"[Idol 6's Top 10 finalists are] not a compelling group of acts. There was no must-see live performer and not a lot of diversity," former Daily Variety music editor Don Waller toldUSA Today in a report published Wednesday. "I don't think people were that enthused. It was, 'Oh, here's the Idol tour again.' It was bad casting."
Idol 6's Top 10 -- winner Jordin Sparks and runner-up Blake Lewis, as well as fellow finalists Melinda Doolittle, Lakisha Jones, Phil Stacey, Chris Richardson, Sanjaya Malakar, Haley Scarnato, Gina Glocksen and Chris Sligh -- are all participating in the tour, which began July 6 in Sunrise, FL and comes to a close September 22 in Manchester, NH.
Thirty of the 57 shows scheduled for the tour have already occurred, and according to USA Today, attendance reports and gross receipts are not living up to the standard set by concert performances featuring other former Idol finalists in recent years.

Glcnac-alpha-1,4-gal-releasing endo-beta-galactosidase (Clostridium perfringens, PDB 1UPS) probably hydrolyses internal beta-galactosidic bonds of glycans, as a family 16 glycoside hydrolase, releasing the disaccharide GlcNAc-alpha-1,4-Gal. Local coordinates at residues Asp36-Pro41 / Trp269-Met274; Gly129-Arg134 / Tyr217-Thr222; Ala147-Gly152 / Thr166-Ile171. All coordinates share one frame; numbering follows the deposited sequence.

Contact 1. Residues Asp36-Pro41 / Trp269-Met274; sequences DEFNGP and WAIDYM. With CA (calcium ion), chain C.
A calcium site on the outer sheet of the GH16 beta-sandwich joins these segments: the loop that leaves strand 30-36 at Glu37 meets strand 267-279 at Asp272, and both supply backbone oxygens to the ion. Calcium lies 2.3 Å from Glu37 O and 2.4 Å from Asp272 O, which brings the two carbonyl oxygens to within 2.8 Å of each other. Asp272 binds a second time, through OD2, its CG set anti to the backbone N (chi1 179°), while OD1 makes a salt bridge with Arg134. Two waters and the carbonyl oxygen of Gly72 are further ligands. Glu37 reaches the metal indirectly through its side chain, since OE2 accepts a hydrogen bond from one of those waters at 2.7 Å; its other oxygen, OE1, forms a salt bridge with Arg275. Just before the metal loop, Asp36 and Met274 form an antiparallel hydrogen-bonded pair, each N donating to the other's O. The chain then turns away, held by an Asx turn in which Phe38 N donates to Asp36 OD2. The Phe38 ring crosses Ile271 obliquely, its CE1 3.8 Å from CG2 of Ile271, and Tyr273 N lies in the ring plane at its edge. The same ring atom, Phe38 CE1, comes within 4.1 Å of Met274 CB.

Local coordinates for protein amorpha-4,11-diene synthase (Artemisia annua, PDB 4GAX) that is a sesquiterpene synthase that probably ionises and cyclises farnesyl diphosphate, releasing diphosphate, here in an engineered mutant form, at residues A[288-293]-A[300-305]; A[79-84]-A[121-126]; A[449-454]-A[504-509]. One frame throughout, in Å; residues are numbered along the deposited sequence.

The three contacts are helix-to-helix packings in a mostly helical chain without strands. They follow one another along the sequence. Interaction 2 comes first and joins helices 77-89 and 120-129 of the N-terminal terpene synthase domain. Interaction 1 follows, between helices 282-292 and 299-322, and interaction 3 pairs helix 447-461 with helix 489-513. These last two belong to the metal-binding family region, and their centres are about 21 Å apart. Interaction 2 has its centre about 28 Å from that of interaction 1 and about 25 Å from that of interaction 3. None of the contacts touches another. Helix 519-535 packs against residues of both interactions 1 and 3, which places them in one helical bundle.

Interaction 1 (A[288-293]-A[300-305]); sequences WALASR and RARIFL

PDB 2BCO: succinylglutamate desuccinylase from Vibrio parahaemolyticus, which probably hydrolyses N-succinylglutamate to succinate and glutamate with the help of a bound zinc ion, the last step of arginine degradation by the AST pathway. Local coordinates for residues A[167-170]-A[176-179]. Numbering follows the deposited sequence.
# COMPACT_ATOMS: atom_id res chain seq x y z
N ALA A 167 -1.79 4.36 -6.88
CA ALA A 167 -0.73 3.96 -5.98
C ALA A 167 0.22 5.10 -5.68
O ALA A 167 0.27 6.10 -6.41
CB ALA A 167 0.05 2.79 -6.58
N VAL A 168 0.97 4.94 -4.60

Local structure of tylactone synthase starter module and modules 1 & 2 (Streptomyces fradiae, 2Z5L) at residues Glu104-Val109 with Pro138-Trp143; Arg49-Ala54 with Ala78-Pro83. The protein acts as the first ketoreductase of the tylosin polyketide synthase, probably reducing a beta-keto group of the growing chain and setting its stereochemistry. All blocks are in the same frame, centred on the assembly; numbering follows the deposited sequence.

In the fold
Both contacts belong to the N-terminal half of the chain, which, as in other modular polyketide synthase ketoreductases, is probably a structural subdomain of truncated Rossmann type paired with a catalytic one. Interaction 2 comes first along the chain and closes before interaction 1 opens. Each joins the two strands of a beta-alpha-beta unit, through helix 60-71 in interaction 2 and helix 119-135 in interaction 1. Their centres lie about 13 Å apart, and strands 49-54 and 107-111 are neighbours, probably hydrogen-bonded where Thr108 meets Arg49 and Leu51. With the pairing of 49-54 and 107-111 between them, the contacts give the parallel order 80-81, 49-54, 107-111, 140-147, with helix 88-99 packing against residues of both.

"There are always intangibles that motivate people to see something live, and maybe there was something about last year's tour that people wanted to see versus the acts this year," Gary Bongiovanni, editor of touring trade publication and website Pollstar, told USA Today.
According to USA Today none of the first 30 shows were sellouts and only one bested the 93% capacity mark, the July 18 stop in Sparks' hometown of Glendale, AZ. Those numbers don't look good -- especially when compared with the first 30 shows of Idol's fifth-season tour last year, which had 17 sellouts and 10 exceed the aforementioned capacity mark, according to USA Today.
In addition, 14 of the first 30 shows this year were below 60% capacity compared to the lowest-capacity figure from the first 30 shows last year, roughly 89%, according to USA Today.
However a lackluster cast apparently isn't the only thing that might be keeping Idol home viewers at home and away from the tour. Current ticket prices average $60.45 -- a 13% increase over last year's price of $53.27, according to USA Today, which added the average price for the Idol fourth-season tour in 2005 was $44.47.
"Percentage-wise, that is a pretty healthy jump in the average ticket price," Bongiovanni told USA Today. "In the first six months of the year, the average price for the Top 100 touring acts had only gone up 50 cents. Maybe the ticket price was creeping up a little too high for that audience."